20 Volcanoes. 6 Scientists. 1 Mission.

This is the Trail by Fire.

The atmosphere that allows our planet to sustain life formed from gases emitted by volcanoes early in Earth's history. These volatile elements are constantly recycled back into the deep Earth at subduction zones, where tectonic plates sink into the mantle. During this process the sinking plate is subjected to increasing heat and pressure, and releases volatiles. These volatiles, once added to the mantle, induce melting and fuel volcanic explosions, completing the cycle. While this depiction of the earth’s giant recycling factory is well established conceptually, we do not know how efficient it is. We can estimate how much goes in, but have little idea what proportion is released back to the atmosphere, and what proportion remains trapped at depth. This question is crucial if we want to understand how our atmosphere formed and our planet became able to sustain life. In the present-day context, characterizing how much gas comes out of the giant recycling factory is also key to understanding volcanic effects on climate, volcanic emissions being significant - but poorly constrained - parameters in current climate models..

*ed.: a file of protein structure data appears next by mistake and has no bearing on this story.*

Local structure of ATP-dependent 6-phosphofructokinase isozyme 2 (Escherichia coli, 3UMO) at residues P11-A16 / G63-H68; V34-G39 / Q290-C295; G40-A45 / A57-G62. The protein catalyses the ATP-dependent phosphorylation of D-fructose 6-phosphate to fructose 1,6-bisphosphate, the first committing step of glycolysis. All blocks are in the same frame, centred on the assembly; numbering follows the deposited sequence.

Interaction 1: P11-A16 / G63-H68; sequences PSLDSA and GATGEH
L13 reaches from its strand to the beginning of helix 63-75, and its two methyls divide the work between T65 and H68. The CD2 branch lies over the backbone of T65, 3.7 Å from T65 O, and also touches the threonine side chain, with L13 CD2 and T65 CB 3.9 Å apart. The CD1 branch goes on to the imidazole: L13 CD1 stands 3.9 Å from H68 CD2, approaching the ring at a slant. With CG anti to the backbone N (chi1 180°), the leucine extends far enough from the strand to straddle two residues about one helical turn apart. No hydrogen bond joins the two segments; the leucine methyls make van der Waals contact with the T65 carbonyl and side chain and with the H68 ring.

Our team of early career volcanologists is conducting expeditions to the South American Andes. Our objective is to provide the first accurate and large-scale estimate of the flux of volatile species (H2O, H2, CO2, CO, SO2, H2S, HCl, HF, and more) emitted by volcanoes of the Nazca subduction zone. The journey is taking us across half a continent, from the giant volcanoes of Ecuador through the altiplanoes of Peru and to the Southern tip of Chile, traveling on some of the Earth’s highest roads, and climbing some of the Earth's tallest volcanoes.

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